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Number of pages: 14
Reference number: 1656/1/4/343
Catalogue ID: 104724
Subject: RescueSuicideCatholics
Summary:

An appreciation of Dr. Paul Eppstein (his work and his character) who has been acting as a liaison officer between the Reichsvereinigung der Juden in Deutschland and the Gestapo, and at the same time was in charge of the training of Jewish youth for new professions. He was deported in January 1943 to Theresienstadt where he became “Judenaeltester”. He was shot at the “Kleine Festung” on 27 September 1943.

Number of pages: 4
Reference number: 1656/2/6/1133
Catalogue ID: 104926
Subject: CatholicsRescueAuschwitz main camp (concentration camp)
Summary:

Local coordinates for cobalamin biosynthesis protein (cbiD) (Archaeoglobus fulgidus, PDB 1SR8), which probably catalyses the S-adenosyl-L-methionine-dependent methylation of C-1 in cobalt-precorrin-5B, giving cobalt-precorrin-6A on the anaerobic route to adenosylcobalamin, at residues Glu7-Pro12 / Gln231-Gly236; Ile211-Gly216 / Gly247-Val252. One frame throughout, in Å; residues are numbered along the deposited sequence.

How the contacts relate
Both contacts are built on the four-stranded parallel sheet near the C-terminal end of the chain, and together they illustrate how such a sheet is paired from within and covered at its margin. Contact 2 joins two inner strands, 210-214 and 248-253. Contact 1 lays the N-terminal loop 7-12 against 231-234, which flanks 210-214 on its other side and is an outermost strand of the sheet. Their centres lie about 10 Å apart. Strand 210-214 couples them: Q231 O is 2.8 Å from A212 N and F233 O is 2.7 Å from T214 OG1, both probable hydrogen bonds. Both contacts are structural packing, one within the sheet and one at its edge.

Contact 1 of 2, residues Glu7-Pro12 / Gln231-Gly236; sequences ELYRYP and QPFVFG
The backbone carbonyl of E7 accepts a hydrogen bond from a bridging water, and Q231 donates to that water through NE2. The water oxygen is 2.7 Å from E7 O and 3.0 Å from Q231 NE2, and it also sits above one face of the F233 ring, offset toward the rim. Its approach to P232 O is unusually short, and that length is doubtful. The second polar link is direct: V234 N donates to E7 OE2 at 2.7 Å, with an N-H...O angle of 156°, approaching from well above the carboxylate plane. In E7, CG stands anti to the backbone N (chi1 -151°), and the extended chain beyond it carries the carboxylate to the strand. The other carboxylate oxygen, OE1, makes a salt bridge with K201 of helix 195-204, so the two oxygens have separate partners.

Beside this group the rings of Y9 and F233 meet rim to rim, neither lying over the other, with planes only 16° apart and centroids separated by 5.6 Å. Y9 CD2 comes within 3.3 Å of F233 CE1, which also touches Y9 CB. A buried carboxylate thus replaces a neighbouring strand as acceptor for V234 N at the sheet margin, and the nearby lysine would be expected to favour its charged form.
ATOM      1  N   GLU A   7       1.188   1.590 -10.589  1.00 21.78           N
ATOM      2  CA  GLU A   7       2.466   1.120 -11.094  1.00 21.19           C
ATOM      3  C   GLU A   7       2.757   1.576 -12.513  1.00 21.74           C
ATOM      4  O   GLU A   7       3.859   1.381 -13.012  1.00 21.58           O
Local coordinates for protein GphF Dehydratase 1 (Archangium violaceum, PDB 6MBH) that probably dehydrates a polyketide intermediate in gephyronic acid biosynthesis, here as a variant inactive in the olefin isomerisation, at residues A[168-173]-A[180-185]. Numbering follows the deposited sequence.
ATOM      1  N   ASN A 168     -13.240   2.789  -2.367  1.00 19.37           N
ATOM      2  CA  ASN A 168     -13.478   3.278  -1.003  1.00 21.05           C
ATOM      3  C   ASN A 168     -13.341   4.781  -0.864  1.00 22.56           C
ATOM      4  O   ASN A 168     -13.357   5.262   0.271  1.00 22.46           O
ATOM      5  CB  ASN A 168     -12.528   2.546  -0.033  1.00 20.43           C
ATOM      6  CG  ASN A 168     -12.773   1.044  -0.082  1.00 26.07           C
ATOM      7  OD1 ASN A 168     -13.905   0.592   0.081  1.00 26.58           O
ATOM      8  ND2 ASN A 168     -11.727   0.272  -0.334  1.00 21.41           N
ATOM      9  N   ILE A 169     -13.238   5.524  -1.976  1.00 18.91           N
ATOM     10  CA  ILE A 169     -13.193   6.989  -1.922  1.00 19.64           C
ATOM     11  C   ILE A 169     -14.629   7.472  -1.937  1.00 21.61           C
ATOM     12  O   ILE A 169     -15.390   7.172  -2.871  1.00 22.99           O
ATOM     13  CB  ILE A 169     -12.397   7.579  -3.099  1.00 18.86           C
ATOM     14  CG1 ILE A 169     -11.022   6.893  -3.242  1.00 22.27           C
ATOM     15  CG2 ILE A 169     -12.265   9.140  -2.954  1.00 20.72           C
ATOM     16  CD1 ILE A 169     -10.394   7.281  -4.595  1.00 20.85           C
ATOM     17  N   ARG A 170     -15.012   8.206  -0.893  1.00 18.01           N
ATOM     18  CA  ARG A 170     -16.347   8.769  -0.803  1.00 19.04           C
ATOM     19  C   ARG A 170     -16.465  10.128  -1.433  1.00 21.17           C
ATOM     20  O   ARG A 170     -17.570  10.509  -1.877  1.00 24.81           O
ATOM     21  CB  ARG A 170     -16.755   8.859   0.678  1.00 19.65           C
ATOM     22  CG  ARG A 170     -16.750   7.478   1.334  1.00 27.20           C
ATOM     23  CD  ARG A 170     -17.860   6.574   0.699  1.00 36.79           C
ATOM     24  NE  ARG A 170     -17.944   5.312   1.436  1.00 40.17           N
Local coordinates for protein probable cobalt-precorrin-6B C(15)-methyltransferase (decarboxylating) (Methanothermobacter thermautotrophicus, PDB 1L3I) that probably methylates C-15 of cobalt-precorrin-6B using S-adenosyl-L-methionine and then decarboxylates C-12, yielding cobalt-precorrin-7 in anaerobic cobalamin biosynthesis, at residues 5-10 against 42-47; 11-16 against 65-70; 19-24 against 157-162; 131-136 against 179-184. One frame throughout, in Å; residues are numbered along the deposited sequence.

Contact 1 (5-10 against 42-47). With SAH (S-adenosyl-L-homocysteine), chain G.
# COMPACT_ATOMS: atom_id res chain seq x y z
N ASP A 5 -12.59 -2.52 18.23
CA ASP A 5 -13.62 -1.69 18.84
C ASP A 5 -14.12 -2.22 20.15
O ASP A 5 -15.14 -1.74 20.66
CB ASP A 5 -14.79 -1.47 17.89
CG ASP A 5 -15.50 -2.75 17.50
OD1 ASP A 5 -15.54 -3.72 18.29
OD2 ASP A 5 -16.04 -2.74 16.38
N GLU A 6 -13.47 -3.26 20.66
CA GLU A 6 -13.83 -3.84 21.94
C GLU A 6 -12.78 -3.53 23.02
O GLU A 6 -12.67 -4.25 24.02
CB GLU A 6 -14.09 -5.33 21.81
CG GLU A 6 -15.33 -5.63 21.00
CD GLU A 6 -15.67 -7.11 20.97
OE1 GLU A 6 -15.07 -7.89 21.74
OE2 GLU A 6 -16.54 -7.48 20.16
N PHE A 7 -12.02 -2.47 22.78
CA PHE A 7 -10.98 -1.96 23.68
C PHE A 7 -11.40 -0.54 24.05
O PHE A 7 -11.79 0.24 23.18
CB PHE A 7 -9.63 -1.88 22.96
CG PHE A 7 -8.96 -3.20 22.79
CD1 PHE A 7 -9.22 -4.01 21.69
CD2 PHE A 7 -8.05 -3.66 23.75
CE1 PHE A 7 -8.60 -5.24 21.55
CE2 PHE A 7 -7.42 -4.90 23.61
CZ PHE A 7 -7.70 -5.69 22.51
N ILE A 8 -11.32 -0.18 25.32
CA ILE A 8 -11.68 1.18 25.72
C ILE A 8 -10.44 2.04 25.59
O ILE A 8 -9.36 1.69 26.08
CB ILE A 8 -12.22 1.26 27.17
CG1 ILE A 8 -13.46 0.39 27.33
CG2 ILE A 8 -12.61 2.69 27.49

An interview with a doctor’s widow who had lived in comfortable circumstances in Vienna, until the Nazis took over. After sending her only child, a ten-year-old daughter, to a well-off Dutchman and his Jewish wife in Holland, she tried in vain to get an opportunity of emigrating with her husband. At last, she agreed to take a domestic job in an English household, offered her by a Catholic organisation, because she was told about a chance, that her husband could follow her there. She had been a most efficient secretary, but at her new job she soon knew that she could not cope with the work in the farmer’s big household at Eversham, Worcestershire. Much worse, she discovered to be pregnant after a week’s time. In her despair, she wrote for help to the couple in Holland who were very happy with her child and had offered her their assistance in case of need; she was deeply disappointed and told her plight to her employers and from that moment on gratefully enjoyed their unlimited kindliness and generosity until well after the time of her delivery of a still-born child.